in his own words… Dr. Ken Nordberg: Teeth, Tracks and Tines


You can’t say that Dr. Ken Nordberg’s life’s work is wrapped up in understanding whitetail deer, because that would ignore his contributions to kidney research, and our knowledge of what keeps children from getting cavities, and his years as a practicing dentist. Besides, there’s the study of black bears, hunting habits of wolves, and more.

His hunting-centric studies focus on what it takes to create close-range shots at mature whitetail bucks that are relaxed and basically standing in front of the gun or bow. He and his family have long hunted on public land in extreme northern Minnesota, in an area of low deer densities and healthy wolf numbers. Yet, consistently, he, his children, and now grandchildren are photographed proudly kneeling behind good bucks, taken under challenging conditions.

If you’re a longtime MidWest Outdoors reader, you know this man, his passions, and his knowledge. You probably also know his nine-volume (soon to be 10) series of Whitetail Hunter’s Almanacs, and Do-it-yourself Bear Baiting & Hunting series.

Dr. Nordberg does not work for a state or federal wildlife agency, but before you dismiss his work as that of an unqualified layman, consider that he has a B.A. degree in Experimental Animal Psychology, along with a B.S. degree in Natural Sciences, emphasis in wildlife biology, both from the University of Minnesota. (This in addition to a Dental Degree.)

Consider, too, that he possesses a knack for tackling multiple challenges at the same time. As he entered dental school at the University of Minnesota in 1957, he also signed on as a senior lab technician working on kidney research in the university’s Physiology department, something he continued until being graduated from dental school.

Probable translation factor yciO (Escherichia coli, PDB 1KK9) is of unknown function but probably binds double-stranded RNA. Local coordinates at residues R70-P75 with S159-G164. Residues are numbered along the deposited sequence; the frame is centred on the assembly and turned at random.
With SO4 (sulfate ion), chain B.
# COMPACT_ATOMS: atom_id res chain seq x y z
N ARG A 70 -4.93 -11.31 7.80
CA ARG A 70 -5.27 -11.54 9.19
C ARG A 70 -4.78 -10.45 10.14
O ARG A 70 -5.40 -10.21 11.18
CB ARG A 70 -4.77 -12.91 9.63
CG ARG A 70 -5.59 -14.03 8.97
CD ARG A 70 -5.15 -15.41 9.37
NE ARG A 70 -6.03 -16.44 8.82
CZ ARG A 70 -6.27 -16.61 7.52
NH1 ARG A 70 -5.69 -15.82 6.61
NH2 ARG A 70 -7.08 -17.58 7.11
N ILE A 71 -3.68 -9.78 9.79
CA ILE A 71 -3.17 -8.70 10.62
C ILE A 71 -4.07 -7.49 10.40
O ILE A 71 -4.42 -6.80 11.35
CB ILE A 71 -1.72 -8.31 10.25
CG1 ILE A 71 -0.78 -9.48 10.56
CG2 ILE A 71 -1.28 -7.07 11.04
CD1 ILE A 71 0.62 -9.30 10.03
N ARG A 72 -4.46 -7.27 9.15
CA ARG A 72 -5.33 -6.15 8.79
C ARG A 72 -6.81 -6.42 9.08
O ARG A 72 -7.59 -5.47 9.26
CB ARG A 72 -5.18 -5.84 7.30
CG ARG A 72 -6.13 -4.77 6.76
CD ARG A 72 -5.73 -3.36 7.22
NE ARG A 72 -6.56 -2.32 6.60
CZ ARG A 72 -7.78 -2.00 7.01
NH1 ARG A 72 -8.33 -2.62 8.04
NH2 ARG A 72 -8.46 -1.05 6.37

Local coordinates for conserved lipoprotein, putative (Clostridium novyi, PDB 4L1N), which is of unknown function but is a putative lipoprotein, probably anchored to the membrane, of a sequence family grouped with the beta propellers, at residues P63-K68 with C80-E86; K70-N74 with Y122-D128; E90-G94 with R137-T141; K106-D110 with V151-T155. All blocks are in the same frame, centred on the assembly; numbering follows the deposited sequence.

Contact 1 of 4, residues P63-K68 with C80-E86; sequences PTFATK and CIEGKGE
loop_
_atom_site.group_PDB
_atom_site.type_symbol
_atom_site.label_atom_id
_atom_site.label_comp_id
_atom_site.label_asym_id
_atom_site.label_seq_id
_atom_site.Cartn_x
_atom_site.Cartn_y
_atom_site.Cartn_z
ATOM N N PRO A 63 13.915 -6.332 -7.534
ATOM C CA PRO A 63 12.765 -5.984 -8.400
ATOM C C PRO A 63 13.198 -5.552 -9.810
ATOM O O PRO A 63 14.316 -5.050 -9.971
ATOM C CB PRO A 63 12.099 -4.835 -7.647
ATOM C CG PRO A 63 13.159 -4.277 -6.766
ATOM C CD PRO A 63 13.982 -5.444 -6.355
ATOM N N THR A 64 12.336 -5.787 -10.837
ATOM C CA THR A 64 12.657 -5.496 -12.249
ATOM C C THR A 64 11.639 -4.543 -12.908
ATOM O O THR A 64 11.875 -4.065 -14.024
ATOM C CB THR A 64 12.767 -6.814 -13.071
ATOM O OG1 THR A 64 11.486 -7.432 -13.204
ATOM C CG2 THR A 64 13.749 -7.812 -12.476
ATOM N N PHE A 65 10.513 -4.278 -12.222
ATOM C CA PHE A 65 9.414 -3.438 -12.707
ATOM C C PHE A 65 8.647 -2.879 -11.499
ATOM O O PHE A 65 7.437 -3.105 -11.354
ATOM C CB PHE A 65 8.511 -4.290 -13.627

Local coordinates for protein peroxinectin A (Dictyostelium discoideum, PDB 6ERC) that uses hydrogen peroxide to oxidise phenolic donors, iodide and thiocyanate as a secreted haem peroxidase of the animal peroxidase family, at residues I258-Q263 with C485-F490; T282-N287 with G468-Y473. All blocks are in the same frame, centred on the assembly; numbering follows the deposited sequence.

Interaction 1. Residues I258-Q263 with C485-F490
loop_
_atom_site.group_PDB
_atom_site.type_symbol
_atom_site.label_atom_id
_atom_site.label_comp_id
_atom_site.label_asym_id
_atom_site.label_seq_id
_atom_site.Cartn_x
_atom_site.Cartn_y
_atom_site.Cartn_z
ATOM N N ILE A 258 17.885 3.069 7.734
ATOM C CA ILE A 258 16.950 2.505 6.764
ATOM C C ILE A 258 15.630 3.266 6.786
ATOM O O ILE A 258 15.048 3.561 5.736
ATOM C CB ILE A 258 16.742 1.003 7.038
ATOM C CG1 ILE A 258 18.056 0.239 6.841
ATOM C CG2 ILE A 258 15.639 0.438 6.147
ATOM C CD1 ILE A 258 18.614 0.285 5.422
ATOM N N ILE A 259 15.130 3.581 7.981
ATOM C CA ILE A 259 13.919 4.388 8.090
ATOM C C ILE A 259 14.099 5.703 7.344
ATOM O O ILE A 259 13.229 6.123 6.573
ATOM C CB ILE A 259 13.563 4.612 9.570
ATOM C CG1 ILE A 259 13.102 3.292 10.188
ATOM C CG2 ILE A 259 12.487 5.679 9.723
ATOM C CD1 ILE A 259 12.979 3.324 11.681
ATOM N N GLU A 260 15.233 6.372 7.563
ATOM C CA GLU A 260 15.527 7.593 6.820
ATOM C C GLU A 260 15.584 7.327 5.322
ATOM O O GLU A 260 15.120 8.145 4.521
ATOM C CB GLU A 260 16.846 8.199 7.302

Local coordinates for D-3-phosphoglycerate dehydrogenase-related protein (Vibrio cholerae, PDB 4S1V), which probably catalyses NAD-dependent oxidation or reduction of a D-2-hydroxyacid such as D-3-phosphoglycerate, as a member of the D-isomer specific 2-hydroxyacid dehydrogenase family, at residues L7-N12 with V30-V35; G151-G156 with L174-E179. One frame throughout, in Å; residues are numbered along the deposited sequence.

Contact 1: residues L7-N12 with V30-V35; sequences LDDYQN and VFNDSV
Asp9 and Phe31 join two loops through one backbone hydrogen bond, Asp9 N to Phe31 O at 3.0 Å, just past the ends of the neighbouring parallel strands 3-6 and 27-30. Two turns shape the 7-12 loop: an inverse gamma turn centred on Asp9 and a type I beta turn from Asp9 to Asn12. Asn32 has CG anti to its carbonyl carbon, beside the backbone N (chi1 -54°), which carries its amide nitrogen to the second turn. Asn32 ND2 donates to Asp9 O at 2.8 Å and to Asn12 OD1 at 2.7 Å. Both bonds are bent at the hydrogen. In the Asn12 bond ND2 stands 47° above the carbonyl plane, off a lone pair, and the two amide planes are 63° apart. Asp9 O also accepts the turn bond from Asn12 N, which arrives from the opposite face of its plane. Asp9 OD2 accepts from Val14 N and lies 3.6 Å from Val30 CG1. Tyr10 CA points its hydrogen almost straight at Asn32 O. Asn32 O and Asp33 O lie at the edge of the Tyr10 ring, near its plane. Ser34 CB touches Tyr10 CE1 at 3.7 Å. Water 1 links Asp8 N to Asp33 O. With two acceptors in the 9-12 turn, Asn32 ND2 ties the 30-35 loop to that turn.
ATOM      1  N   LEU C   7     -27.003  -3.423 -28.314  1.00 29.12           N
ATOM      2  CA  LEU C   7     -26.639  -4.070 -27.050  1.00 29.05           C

“That,” Nordberg says, “is where I started to learn how to do research.”

It’s a long story and we cover it in the timeline, but after starting a dental practice in Aitken County, Minnesota, Dr. Nordberg was called to active duty in the Navy and served almost three years on a ship as the floating dentist. His fledgling practice had to be shut down.

After mustering out of the Navy in 1967, he began a second dental practice, from scratch, in the Minneapolis area. At the same time, he taught Pediatric Dentistry at the University of Minnesota, while simultaneously heading up research into why some children get a lot of cavities and others almost none. All told, he led this research project for almost seven years, giving him deep immersion in the scientific process.

“By the time I got to that point,” says Nordberg, “you couldn’t be better trained for studying habits and behavior of wildlife in the wild.”

While traditional research into wild animals does not focus on helping hunters, enhancing hunting success is the premise behind everything “Doc” has done in this area.

What he has to say is compelling to hunters.

And so we present Dr. Ken Nordberg, in his own words…

MidWest Outdoors: You started your research on whitetail deer behavior in 1970. What was the first thing you studied?